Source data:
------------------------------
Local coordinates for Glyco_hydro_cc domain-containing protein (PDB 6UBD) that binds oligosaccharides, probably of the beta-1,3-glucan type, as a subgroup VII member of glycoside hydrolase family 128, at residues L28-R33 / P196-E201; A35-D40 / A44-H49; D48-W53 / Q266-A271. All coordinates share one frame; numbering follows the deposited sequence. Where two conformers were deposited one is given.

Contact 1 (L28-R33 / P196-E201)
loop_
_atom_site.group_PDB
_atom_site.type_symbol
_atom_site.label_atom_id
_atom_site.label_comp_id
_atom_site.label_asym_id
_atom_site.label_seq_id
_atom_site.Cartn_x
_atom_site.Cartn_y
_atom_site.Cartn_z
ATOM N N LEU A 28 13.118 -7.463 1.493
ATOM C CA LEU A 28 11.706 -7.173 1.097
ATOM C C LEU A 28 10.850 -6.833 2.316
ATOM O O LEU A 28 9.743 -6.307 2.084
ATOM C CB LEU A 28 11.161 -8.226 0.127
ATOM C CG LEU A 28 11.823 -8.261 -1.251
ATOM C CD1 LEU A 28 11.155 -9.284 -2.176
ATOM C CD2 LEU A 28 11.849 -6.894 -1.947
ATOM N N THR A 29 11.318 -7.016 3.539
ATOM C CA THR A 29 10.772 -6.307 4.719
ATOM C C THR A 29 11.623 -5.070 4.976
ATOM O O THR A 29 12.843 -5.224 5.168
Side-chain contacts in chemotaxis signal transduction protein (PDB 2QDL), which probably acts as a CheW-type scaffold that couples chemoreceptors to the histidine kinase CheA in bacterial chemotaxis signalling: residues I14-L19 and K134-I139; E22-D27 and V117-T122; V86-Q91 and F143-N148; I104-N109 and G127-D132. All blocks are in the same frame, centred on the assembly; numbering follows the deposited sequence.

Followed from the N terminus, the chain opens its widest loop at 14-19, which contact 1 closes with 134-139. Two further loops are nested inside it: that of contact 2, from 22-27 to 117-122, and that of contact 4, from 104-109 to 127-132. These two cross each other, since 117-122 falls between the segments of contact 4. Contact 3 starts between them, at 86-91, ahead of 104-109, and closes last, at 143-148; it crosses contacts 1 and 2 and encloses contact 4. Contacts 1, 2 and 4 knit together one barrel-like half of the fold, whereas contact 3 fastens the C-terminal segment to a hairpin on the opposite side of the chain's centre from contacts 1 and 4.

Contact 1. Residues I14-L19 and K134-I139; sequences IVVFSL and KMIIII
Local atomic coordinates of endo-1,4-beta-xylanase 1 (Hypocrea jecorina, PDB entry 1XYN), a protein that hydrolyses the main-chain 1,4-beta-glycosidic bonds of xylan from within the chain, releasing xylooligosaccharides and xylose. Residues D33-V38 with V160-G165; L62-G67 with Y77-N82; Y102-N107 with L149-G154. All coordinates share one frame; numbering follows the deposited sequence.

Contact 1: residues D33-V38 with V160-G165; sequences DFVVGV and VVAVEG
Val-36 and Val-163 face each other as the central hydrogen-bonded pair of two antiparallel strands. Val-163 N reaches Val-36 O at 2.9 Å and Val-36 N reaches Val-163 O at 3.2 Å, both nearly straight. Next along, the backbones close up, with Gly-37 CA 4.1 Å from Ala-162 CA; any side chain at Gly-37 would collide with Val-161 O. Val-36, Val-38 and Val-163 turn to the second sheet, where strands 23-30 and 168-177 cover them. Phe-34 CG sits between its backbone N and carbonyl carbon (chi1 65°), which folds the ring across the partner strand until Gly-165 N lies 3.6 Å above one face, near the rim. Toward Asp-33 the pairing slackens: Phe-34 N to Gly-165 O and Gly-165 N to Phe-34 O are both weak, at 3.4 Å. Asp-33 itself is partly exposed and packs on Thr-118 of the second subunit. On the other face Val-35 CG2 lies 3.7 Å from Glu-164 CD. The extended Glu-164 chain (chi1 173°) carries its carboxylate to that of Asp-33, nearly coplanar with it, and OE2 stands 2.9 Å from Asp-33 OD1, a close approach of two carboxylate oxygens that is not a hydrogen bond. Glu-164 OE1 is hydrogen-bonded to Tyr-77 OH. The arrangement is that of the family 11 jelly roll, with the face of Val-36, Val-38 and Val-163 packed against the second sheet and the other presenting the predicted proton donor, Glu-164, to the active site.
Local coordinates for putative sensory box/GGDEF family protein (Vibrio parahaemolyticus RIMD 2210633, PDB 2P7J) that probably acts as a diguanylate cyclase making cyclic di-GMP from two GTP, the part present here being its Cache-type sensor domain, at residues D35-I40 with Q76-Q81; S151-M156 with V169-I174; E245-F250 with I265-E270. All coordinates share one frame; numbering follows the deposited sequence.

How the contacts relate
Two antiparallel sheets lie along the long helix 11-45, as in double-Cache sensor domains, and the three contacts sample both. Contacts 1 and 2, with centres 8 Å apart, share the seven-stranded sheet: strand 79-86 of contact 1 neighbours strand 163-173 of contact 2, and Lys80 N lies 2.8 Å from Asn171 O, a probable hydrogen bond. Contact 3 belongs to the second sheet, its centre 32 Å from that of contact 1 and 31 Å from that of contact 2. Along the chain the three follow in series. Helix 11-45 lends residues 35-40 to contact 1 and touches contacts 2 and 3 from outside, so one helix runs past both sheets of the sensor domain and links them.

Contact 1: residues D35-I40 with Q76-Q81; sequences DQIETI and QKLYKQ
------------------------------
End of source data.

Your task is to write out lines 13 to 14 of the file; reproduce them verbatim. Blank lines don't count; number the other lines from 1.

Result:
ATOM N N LEU A 28 13.118 -7.463 1.493
ATOM C CA LEU A 28 11.706 -7.173 1.097